Retailers, also known as "sellers". Retailers are small independent shops selling a niche product. They struggle to find new unique products to stock their stores with. Like makers, retailers are equally as picky about which product they stock, as it needs to align with their own values too.
In order to attract the desired type of makers, the look and feel of Trada needed to match their brand aesthetic. At the same time, it needs to be neutral and versatile. All kinds of brands and products would need to look good when displayed on Trada, without being too overpowered. To tackle this, I came up with neutral tones and clean design elements which became the overarching design language of Trada.
Trada Product Experience
The product experience of Trada can be divided into three experiences:
1. Public experience
2. Retailers experience
3. Makers experience.
1. The Public Experience
The public experience of Trada starts from the marketing website, where anyone can come and learn about Trada. We prioritize the marketing site experience for potential retailers, as makers are actively signed up through offline efforts as part of our growth strategy.
Anyone can browse Trada for makers and view their products. However, the public experience ends on product page. From then on, we require everyone to sign up to place an order and view the wholesale price - upon which they are converted into a retailer.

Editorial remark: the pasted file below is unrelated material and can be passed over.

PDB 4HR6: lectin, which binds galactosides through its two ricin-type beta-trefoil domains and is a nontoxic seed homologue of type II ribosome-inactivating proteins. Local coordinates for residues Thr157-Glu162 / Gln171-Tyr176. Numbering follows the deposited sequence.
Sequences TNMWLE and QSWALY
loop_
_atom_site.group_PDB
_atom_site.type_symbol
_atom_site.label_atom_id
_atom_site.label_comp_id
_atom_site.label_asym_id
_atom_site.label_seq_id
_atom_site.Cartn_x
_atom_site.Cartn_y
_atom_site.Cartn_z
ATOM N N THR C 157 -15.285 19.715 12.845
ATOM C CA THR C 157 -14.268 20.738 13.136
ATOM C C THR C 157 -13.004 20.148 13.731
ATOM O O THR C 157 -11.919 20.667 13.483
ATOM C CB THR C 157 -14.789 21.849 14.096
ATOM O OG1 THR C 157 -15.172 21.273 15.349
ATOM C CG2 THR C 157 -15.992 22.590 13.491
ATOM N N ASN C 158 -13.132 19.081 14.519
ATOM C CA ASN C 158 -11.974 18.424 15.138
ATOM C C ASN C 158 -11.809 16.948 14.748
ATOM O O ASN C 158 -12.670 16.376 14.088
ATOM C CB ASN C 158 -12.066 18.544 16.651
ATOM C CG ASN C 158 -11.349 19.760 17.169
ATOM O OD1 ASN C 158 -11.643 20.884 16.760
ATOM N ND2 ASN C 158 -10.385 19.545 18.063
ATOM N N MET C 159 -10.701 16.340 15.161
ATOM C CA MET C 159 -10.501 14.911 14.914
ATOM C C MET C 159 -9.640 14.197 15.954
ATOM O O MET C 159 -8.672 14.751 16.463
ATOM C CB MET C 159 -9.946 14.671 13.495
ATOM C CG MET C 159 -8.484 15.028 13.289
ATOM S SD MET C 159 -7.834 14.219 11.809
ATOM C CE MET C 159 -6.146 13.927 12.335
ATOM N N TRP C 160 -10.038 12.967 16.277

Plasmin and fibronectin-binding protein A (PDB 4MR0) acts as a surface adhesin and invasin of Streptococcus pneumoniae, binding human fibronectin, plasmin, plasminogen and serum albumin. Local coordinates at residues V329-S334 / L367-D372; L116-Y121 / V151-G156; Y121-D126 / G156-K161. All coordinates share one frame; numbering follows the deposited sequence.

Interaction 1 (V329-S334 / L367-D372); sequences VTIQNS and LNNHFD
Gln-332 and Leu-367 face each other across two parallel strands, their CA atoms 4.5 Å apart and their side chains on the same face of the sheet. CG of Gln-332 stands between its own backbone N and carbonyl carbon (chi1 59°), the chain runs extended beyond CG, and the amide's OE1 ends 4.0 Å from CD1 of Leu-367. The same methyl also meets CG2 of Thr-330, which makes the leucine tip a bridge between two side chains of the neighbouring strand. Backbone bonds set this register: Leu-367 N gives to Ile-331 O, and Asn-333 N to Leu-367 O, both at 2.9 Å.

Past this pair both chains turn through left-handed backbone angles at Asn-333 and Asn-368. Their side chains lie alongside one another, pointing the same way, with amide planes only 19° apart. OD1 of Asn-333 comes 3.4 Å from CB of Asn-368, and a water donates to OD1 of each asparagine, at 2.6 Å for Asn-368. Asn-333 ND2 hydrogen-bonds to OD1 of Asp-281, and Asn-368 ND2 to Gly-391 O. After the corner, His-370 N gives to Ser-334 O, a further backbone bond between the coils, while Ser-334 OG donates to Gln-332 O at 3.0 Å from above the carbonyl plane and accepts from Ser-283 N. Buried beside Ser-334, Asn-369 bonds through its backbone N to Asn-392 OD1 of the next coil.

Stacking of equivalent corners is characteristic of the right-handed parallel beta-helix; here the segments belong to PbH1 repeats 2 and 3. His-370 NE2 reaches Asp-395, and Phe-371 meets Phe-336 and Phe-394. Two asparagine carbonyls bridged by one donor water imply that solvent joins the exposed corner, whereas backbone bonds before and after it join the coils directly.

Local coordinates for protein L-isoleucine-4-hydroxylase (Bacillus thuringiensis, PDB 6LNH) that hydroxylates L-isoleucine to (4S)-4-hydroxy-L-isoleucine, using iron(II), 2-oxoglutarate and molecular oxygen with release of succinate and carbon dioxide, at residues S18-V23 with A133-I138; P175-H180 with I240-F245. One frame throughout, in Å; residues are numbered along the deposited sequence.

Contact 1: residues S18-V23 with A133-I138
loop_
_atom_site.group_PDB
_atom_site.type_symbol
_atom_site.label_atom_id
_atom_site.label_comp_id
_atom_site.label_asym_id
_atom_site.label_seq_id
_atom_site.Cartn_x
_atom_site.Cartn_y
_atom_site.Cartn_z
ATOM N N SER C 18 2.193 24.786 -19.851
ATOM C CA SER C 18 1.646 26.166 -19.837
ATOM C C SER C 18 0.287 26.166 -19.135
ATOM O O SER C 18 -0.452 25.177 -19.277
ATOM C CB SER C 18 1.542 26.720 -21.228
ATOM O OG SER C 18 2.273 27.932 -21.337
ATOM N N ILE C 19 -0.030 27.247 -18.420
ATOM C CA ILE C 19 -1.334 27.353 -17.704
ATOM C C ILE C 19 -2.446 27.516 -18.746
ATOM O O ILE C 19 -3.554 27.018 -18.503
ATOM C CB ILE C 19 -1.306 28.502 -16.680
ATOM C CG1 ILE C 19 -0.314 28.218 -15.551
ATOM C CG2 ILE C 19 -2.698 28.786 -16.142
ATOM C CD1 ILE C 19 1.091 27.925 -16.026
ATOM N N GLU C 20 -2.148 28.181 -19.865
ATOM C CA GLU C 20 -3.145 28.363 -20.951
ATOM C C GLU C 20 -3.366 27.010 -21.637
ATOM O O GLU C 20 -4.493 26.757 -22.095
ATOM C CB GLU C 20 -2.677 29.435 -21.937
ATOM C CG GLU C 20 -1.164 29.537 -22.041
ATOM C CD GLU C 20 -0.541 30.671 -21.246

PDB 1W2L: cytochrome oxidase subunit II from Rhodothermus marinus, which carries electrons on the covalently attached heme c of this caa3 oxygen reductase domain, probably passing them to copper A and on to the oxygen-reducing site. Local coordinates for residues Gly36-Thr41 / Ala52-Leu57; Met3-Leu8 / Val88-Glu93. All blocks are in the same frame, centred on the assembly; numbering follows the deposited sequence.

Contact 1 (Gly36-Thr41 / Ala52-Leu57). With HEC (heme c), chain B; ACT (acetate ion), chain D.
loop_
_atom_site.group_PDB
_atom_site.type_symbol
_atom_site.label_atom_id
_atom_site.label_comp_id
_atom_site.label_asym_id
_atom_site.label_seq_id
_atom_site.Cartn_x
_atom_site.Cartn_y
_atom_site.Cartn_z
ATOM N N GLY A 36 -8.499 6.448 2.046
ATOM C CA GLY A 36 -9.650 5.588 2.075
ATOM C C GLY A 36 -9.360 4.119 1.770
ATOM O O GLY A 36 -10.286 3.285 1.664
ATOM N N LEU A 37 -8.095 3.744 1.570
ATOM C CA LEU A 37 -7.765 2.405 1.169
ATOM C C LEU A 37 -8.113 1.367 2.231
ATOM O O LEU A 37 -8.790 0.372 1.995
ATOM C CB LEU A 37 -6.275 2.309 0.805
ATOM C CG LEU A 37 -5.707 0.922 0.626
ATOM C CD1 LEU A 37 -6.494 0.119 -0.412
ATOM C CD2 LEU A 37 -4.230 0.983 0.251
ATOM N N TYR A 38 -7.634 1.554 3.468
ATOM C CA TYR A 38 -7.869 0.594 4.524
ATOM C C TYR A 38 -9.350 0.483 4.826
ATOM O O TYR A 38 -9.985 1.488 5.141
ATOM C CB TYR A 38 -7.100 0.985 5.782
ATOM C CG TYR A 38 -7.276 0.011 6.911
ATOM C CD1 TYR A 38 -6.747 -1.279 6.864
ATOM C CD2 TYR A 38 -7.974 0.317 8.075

If there are Makers who came to Trada on their own and interested in signing up, we have a section called "Sell with us" where they can learn about Trada and the benefits of signing up with Trada.
2. The Retailer Experience
Once a visitor signs up and becomes a retailer, the product turns into a full e-commerce website where retailer can shop for different products from various makers. They can filter based on the values they want the makers to have, as well as minimum orders or location.
Each maker who signs up with Trada are given their own store where they can showcase products and brand values / stories, so that retailers can learn about their values before making their purchase decision.
The retailer shopping experience includes a checkout flow, which is slightly more complicated than your usual run-of-the-mill shopping cart experience. It needs to cater to having multiple makers in one cart, and each of them would have different minimum order value.
Shopping cart can be previewed without disrupting the shopping experience through a sidepanel that can be opened up anywhere on the site without having to navigate away.
Once an order has been placed, retailers can look back to their order and review its status - whether the order is awaiting acceptance, has been accepted by the retailer, or shipped.